In the divorce decree, the parties shared custody of their minor child. A determination had already been made that the child was entitled to SSDI dependent benefits based upon the husband’s disability.
The trial court took that information into consideration. As well as the parties’ respective net incomes, maintenance payable by the wife, and the cost of the medical insurance provided by the wife. The Court determined that it was not appropriate to order either party to pay child support.
The Court did not consider the child’s SSDI dependent benefit as part of the husband’s gross income. The Court instead ordered that the SSDI dependent benefit be placed in a joint account to be used for the child’s “excess expenses.” These would include child care expenses, tuition and other educational expenses, excess medical expenses, and extracurricular activities.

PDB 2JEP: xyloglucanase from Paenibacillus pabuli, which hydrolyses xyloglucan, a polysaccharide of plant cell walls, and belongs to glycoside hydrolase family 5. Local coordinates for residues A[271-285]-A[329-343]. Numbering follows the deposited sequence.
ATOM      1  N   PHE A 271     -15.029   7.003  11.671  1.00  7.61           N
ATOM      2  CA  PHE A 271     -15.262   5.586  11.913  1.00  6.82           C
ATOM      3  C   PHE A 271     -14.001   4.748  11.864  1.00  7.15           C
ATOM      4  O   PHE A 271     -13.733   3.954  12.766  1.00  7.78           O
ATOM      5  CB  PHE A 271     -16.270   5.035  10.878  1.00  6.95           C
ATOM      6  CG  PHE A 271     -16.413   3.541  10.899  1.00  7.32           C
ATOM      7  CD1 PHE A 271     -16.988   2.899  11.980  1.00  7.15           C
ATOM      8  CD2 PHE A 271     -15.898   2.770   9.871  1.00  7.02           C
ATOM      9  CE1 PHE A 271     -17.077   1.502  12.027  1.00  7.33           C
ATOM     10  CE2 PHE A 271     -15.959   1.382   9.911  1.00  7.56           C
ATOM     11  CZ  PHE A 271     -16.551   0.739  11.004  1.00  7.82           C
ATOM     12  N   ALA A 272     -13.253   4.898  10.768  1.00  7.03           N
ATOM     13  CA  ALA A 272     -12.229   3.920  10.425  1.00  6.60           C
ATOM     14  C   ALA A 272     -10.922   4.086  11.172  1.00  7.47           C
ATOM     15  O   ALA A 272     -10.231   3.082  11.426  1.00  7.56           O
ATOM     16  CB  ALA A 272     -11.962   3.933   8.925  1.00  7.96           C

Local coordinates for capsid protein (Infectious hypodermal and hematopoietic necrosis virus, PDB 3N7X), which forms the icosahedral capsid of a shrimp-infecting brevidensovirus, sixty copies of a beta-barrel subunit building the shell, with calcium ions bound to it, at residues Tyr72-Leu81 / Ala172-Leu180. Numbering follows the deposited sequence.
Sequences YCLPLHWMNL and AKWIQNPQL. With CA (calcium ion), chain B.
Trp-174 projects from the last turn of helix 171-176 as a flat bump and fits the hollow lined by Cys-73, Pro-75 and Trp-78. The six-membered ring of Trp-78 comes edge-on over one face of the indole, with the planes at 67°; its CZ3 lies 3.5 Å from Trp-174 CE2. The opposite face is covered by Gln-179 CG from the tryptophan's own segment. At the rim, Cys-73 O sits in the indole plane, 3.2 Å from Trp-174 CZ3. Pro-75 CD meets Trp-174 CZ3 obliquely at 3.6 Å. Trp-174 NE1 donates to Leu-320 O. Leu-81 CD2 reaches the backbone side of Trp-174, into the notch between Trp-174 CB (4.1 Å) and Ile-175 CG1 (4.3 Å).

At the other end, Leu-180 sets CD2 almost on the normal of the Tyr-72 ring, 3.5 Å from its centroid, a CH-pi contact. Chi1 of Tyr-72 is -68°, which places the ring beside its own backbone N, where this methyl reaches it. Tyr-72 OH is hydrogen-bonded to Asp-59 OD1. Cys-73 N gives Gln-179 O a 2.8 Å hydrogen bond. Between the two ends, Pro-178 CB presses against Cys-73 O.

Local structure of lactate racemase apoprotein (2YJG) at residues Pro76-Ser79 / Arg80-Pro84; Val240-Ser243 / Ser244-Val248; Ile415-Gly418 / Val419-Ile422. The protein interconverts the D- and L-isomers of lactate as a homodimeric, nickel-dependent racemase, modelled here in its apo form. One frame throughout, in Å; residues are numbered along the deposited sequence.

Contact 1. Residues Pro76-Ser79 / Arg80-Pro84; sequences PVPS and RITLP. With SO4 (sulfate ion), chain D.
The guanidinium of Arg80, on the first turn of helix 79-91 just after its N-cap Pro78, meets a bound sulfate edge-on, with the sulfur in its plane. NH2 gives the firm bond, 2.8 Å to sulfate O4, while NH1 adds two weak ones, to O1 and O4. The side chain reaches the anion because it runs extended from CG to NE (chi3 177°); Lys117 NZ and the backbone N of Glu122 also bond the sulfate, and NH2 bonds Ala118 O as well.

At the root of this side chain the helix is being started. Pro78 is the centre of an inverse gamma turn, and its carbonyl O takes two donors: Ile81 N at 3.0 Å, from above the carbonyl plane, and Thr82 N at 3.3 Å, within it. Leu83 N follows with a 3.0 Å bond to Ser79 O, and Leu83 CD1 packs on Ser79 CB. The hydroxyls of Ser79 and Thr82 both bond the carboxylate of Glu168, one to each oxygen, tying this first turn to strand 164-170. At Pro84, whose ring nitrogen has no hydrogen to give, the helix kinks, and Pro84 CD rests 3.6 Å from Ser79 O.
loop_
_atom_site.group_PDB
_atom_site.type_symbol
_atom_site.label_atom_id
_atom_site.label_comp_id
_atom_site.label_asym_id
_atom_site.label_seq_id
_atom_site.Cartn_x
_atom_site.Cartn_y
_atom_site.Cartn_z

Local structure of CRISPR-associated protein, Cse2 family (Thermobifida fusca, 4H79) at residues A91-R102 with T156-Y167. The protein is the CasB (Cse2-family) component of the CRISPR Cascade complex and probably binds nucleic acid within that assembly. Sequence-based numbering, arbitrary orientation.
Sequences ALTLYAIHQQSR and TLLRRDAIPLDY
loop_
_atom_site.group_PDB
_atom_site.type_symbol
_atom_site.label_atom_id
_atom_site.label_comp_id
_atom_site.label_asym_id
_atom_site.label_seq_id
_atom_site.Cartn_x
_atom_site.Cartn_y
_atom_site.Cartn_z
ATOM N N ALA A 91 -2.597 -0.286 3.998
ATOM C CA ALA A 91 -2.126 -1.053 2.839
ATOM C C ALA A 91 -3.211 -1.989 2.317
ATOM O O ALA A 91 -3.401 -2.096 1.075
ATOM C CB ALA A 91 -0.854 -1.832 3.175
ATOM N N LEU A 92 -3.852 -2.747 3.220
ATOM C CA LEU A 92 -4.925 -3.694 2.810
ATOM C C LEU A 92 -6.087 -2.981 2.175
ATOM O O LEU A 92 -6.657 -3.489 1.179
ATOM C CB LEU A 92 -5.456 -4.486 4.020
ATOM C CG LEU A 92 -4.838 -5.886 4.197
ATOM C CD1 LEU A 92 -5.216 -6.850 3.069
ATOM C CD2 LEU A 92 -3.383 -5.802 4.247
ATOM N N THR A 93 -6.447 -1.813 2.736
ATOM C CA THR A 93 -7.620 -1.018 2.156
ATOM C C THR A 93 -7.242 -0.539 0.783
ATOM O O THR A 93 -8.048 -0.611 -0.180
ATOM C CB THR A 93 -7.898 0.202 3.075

Any portion of the monthly SSDI dependent benefit that was not used for excess expenses was ordered to be saved for the child. Any expenses in excess of the monthly SSDI dependent benefit were to be split equally by the parties
The husband filed a motion to reconsider. He argued that the trial court erred in the application of the law by failing to include the SSDI dependent benefit in the calculation of the husband’s gross income. He argued that the SSDI dependent benefit should be applied to the basic child support obligation. Motion denied and husband appealed.
The Appellate Court held that the Court was required to consider the SSDI benefit payment received by the child as income to the husband.
The child lived with the husband half of the time. The husband has a responsibility to maintain the child’s standard of living.
The SSDI dependent benefit was generated through the labor and earnings of the husband. It is intended for the current maintenance of the child. It should be used as such. The Court was without authority to order that SSDI dependent benefit be put into an account for future needs.
In re Marriage of Benyon, 2019 IL App (3d) 180364 (May 7, 2019) Will Co.